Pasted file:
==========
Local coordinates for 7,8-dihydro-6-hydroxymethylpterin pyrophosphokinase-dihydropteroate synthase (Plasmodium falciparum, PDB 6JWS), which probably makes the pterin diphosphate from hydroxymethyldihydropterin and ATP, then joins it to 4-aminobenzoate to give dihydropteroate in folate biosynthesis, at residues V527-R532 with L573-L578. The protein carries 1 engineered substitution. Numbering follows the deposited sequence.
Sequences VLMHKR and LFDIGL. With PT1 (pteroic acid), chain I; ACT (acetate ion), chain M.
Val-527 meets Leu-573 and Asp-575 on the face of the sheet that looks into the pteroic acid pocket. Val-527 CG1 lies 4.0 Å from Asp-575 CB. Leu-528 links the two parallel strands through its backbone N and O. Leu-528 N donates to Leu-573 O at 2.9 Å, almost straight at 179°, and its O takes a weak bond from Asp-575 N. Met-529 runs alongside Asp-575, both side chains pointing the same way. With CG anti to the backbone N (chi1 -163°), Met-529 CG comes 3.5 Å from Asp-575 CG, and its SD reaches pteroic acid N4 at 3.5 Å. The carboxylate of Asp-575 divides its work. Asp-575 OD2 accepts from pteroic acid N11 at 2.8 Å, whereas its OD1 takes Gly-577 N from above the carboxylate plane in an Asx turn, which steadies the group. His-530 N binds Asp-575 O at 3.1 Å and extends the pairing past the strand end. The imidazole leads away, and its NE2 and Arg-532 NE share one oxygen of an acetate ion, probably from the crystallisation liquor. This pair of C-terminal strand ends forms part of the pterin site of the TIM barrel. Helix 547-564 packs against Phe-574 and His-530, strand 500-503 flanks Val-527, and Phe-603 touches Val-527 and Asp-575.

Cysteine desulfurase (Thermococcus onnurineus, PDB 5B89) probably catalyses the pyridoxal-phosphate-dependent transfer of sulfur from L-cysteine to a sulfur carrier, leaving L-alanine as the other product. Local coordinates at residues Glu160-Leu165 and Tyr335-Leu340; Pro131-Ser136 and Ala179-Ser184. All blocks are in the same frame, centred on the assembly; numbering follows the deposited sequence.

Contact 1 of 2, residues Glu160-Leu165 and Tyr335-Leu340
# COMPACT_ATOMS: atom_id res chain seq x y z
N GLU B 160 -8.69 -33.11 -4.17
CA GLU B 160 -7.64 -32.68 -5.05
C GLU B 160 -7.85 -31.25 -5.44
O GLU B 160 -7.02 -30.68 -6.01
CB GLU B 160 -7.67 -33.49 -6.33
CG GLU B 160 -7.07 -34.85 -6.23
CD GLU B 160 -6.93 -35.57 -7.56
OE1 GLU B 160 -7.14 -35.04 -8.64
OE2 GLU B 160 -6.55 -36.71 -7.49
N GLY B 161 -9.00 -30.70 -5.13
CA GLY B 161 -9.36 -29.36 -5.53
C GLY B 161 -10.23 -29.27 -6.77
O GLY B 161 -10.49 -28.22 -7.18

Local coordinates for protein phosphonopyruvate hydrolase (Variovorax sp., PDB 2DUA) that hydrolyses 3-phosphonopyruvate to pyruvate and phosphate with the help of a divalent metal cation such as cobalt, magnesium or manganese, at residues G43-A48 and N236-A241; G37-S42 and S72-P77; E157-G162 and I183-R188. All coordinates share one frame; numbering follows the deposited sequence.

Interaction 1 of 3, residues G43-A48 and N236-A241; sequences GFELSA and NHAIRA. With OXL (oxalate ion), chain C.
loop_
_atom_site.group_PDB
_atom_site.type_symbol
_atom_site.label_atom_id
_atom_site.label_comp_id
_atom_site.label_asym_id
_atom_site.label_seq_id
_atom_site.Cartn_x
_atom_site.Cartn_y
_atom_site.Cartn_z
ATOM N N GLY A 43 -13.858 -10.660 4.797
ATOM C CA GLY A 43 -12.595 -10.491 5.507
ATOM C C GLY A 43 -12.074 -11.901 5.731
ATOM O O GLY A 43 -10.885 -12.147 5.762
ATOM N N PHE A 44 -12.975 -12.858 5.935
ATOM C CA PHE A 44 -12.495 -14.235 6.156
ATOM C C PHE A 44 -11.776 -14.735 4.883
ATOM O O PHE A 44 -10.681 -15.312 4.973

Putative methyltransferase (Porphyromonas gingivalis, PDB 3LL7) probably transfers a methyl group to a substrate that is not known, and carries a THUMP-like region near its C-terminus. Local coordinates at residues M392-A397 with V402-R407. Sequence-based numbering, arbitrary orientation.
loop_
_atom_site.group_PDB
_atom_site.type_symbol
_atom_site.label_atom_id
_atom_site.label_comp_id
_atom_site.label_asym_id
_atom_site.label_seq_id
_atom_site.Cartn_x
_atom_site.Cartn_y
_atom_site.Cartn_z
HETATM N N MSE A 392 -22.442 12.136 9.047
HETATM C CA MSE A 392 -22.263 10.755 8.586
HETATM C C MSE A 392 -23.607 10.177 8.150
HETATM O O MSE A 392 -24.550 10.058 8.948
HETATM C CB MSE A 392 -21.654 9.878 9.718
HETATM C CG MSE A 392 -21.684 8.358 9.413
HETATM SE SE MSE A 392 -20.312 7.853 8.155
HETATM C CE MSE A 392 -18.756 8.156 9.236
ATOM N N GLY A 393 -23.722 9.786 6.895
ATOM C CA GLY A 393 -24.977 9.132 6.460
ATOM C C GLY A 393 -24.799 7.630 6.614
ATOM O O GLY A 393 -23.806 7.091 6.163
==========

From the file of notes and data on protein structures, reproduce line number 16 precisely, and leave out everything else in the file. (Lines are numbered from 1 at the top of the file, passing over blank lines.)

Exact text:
N GLY B 161 -9.00 -30.70 -5.13